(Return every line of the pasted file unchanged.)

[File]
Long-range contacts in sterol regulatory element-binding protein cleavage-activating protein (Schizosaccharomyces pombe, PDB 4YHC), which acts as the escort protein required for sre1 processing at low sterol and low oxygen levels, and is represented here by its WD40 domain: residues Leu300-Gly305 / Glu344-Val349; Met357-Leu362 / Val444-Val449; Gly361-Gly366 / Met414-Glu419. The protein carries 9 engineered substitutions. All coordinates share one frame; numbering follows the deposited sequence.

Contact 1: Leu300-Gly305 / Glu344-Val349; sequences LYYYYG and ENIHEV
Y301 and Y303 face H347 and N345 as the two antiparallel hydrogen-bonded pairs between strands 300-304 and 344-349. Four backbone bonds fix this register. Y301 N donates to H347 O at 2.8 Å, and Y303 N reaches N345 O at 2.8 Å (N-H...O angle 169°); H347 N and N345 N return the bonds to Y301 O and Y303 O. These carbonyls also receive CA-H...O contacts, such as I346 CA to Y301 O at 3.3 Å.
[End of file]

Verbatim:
Long-range contacts in sterol regulatory element-binding protein cleavage-activating protein (Schizosaccharomyces pombe, PDB 4YHC), which acts as the escort protein required for sre1 processing at low sterol and low oxygen levels, and is represented here by its WD40 domain: residues Leu300-Gly305 / Glu344-Val349; Met357-Leu362 / Val444-Val449; Gly361-Gly366 / Met414-Glu419. The protein carries 9 engineered substitutions. All coordinates share one frame; numbering follows the deposited sequence.

Contact 1: Leu300-Gly305 / Glu344-Val349; sequences LYYYYG and ENIHEV
Y301 and Y303 face H347 and N345 as the two antiparallel hydrogen-bonded pairs between strands 300-304 and 344-349. Four backbone bonds fix this register. Y301 N donates to H347 O at 2.8 Å, and Y303 N reaches N345 O at 2.8 Å (N-H...O angle 169°); H347 N and N345 N return the bonds to Y301 O and Y303 O. These carbonyls also receive CA-H...O contacts, such as I346 CA to Y301 O at 3.3 Å.